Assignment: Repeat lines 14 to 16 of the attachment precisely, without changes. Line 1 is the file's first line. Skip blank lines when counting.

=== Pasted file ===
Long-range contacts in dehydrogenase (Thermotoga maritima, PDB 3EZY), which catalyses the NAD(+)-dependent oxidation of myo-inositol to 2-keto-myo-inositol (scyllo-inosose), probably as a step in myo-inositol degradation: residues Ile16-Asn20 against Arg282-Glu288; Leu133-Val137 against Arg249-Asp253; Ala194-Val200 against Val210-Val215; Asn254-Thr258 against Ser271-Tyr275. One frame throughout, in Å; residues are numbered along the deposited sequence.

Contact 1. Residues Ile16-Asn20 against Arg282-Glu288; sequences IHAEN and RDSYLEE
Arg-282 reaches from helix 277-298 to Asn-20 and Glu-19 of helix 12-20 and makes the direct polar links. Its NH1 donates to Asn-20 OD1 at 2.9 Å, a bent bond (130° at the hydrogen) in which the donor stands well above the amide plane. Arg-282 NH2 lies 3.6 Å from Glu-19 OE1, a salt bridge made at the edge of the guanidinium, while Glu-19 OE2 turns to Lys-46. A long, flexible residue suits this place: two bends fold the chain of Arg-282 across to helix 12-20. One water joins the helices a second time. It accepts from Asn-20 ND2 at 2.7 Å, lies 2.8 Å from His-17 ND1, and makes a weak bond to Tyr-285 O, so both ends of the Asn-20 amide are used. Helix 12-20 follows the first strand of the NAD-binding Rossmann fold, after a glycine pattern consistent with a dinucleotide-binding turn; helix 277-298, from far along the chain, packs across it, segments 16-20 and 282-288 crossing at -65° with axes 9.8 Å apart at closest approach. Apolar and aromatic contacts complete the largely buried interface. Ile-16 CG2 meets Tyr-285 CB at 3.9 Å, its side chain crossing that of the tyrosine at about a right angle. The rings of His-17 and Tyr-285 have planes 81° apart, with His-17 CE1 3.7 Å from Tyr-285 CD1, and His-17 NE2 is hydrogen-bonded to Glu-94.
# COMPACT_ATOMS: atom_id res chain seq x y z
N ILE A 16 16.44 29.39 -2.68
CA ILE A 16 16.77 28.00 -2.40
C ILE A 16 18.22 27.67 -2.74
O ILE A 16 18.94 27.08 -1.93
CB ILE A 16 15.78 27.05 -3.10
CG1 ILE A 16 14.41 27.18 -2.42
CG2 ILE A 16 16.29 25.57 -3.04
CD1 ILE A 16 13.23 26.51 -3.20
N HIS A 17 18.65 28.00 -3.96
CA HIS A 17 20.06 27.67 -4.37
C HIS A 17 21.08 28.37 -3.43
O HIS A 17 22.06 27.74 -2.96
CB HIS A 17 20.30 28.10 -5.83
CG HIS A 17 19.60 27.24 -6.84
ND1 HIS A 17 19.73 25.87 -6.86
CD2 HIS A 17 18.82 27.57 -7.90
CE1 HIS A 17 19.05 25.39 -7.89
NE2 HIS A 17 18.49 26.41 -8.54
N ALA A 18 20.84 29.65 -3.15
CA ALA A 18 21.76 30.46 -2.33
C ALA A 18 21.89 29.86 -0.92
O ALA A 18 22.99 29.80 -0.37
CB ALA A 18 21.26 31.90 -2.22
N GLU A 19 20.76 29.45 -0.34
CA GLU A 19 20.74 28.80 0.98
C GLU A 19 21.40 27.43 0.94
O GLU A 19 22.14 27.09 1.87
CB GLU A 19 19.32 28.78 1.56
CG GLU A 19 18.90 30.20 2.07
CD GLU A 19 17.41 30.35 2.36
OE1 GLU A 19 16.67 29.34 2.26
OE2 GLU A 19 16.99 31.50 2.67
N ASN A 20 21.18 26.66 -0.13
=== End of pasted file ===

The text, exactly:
CA HIS A 17 20.06 27.67 -4.37
C HIS A 17 21.08 28.37 -3.43
O HIS A 17 22.06 27.74 -2.96